(For obvious privacy reasons, I've assigned ficticious names to the characters in these case studies. When you are reading the quoted words, phrases, or dialogue of the characters involved, it should be understood that some paraphrasing is unavoidable and quotes from the characters should not be taken as a "word-for-word" account.)

Case Study #1:
Nick Negotiator looked at many properties during his home search. Nick didn't need to be in a hurry, he had the luxury of time and flexibility - he didn't need to jump on the first home he looked at - Nick had lived in the area his entire life - he could always move in temporarily with a friend or family member if the right house didn't come along right away. Nick had retained Eddie Eager, a local real estate agent, and the two had been out together looking at homes many times and they were finally getting closer to finding a suitable home for Nick. Nick was actually starting to get really fatigued with the whole process - and he was becoming less particular about the home he would eventually own. It was on the nineth "shopping trip", at the 50th home that Eddie had shown to Nick - Nick turned to Eddie and said "You know, this is it, I think. The home doesn't have everything I wanted but, if I can get a good enough deal, it could work." Eddie Eager was in fact eager - he pulled out a purchase agreement on the spot and wrote the offer for Nick. He was a little surprised when Nick wanted to offer $20,000 less than the asking price. It didn't affect the eagerness in Eddie much - he was a bit fatigued with the whole ordeal of showing homes to Nick and he was just happy to finally be writing an offer on anything with Nick. He did tell Nick that he didn't think the seller would take such a low offer - he advised Nick that making such an offer could alienate the seller and may result in a rejection of the offer and they could find the seller less willing to negotiate at all with Nick in the future. Nick Negotiator was not convinced and he insisted that Eddie eagerly submit his offer to the listing agent and see what happens. Eddie complied and, the next day, received an acceptance of the offer! Eddie's eagerness was raised a couple levels by the good news - he called Nick and communicated the great news. Nick was happy - sweet affirmation of his significant negotiating skills! Nick and Eddie worked very cooperatively together and were able to close the transaction in less than 30 days.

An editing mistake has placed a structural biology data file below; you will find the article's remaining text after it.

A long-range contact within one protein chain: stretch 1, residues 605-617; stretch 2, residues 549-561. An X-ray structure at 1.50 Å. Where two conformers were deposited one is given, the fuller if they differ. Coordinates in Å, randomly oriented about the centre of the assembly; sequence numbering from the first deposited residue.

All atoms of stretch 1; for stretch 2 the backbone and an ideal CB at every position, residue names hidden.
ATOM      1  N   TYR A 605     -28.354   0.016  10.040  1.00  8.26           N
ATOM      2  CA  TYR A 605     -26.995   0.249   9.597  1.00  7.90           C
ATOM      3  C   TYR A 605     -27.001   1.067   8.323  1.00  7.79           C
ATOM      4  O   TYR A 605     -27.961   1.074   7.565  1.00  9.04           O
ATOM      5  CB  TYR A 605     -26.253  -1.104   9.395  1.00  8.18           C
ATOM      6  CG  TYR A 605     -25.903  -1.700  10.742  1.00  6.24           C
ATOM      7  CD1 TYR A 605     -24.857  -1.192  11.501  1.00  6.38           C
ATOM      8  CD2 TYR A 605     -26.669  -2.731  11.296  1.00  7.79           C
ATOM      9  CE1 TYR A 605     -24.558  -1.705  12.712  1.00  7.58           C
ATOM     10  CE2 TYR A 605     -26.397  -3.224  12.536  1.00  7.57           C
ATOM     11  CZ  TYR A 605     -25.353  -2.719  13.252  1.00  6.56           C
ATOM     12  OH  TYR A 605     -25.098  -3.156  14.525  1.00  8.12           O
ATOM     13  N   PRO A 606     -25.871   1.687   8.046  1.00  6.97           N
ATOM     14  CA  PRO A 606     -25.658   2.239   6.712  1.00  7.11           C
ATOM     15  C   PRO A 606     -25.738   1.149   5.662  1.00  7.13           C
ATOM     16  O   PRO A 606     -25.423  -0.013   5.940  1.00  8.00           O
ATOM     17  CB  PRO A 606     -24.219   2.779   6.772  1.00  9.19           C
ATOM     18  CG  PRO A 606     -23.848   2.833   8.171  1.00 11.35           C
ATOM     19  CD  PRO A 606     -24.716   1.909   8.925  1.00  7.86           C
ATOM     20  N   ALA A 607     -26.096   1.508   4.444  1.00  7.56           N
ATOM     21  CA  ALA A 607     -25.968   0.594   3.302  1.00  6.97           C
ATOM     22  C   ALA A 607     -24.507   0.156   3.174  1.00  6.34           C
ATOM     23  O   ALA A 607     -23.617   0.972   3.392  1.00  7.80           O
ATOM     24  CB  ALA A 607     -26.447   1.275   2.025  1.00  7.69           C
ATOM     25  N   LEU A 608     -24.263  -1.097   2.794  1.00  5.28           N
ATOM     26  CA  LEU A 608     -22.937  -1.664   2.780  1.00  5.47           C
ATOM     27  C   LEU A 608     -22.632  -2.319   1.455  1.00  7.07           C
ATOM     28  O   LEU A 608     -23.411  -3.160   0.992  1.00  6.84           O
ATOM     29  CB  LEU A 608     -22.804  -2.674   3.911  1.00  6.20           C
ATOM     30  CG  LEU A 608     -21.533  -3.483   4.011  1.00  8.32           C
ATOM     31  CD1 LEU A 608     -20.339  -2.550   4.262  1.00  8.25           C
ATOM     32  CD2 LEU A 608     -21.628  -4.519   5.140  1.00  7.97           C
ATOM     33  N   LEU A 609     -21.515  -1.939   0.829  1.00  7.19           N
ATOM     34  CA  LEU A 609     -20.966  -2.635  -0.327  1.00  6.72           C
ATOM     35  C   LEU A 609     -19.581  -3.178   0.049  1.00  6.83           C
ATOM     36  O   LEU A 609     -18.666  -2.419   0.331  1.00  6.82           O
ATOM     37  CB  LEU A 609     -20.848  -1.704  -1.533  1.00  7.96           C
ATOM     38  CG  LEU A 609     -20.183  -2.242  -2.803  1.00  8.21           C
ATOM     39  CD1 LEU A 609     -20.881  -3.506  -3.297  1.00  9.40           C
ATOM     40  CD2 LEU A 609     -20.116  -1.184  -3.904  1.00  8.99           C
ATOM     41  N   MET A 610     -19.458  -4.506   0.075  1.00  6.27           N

Nick did enjoy sharing with family and friends how he had virtually stolen the property - and all were fairly green with envy that someone they knew had actually gotten $20,000 off their home purchase. Nick was the "go-to-guy" anytime his family or friends had a question about real estate. Everyone knew Nick was a "winner" when it came to real estate.

It was 12 months after his nearly legendary purchase that Nick decided that he really wanted to enjoy some of the finer things in life - he had gotten $20,000 off his home purchase and he decided that he wanted to turn that "win" into something he could enjoy. He decided to plan an in-ground swimming pool in his large back yard, and complete the scene with a hot tub inside a gazebo. He got extensive estimates over the next six months - he negotiated in true Nick Negotiator form. Finally, he found a contractor to do the work at his price - he signed a contract for pool installation, hot tub and gazebo. He explained to the contractor that he would like for the work to start in about 30 days. Nick just needed to go to the bank and borrow the money out of the equity in the home. Of course he had already explained to the pool contractor how he had stolen the place.

A few days later, the bank sent Albert Appraiser out to Nick's home - who likewise listened to the legendary story about the great deal Nick had gotten when he purchased. Albert took measurements of Nick's home and noted all the other property information that he would need to complete the appraisal. One week later, Nick's world started changing.

Albert Appraiser had remembered Nick's story - and because he did, he decided to go by and see Nick - it was necessary he felt - because he didn't have good news for Nick at all.